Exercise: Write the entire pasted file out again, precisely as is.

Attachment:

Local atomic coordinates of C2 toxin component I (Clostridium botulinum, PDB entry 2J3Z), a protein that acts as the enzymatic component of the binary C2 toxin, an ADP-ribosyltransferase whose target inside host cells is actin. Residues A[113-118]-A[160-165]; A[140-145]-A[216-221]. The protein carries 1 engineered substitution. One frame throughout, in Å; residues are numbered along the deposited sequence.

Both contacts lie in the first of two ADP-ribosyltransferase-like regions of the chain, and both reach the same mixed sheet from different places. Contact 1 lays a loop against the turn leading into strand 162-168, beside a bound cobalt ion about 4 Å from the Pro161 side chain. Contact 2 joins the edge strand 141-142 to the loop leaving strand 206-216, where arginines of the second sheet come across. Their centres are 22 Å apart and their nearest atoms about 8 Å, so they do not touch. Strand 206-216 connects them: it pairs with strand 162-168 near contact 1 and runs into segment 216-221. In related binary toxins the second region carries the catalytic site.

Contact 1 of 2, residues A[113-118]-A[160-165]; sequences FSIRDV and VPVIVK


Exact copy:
Local atomic coordinates of C2 toxin component I (Clostridium botulinum, PDB entry 2J3Z), a protein that acts as the enzymatic component of the binary C2 toxin, an ADP-ribosyltransferase whose target inside host cells is actin. Residues A[113-118]-A[160-165]; A[140-145]-A[216-221]. The protein carries 1 engineered substitution. One frame throughout, in Å; residues are numbered along the deposited sequence.

Both contacts lie in the first of two ADP-ribosyltransferase-like regions of the chain, and both reach the same mixed sheet from different places. Contact 1 lays a loop against the turn leading into strand 162-168, beside a bound cobalt ion about 4 Å from the Pro161 side chain. Contact 2 joins the edge strand 141-142 to the loop leaving strand 206-216, where arginines of the second sheet come across. Their centres are 22 Å apart and their nearest atoms about 8 Å, so they do not touch. Strand 206-216 connects them: it pairs with strand 162-168 near contact 1 and runs into segment 216-221. In related binary toxins the second region carries the catalytic site.

Contact 1 of 2, residues A[113-118]-A[160-165]; sequences FSIRDV and VPVIVK